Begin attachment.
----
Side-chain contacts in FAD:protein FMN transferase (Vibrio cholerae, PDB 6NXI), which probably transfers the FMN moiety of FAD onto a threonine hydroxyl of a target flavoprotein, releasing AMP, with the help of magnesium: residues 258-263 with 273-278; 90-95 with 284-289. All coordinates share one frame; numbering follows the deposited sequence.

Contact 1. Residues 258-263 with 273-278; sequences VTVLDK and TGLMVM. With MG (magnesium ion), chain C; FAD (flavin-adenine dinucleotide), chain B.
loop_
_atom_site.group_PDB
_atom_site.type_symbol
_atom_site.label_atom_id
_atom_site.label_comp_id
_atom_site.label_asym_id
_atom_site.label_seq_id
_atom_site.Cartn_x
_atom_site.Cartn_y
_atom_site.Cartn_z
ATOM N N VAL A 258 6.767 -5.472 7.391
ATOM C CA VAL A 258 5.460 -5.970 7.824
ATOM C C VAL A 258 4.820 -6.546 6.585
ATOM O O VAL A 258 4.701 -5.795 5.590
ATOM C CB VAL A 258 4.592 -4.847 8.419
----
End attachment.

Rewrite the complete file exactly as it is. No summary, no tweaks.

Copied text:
Side-chain contacts in FAD:protein FMN transferase (Vibrio cholerae, PDB 6NXI), which probably transfers the FMN moiety of FAD onto a threonine hydroxyl of a target flavoprotein, releasing AMP, with the help of magnesium: residues 258-263 with 273-278; 90-95 with 284-289. All coordinates share one frame; numbering follows the deposited sequence.

Contact 1. Residues 258-263 with 273-278; sequences VTVLDK and TGLMVM. With MG (magnesium ion), chain C; FAD (flavin-adenine dinucleotide), chain B.
loop_
_atom_site.group_PDB
_atom_site.type_symbol
_atom_site.label_atom_id
_atom_site.label_comp_id
_atom_site.label_asym_id
_atom_site.label_seq_id
_atom_site.Cartn_x
_atom_site.Cartn_y
_atom_site.Cartn_z
ATOM N N VAL A 258 6.767 -5.472 7.391
ATOM C CA VAL A 258 5.460 -5.970 7.824
ATOM C C VAL A 258 4.820 -6.546 6.585
ATOM O O VAL A 258 4.701 -5.795 5.590
ATOM C CB VAL A 258 4.592 -4.847 8.419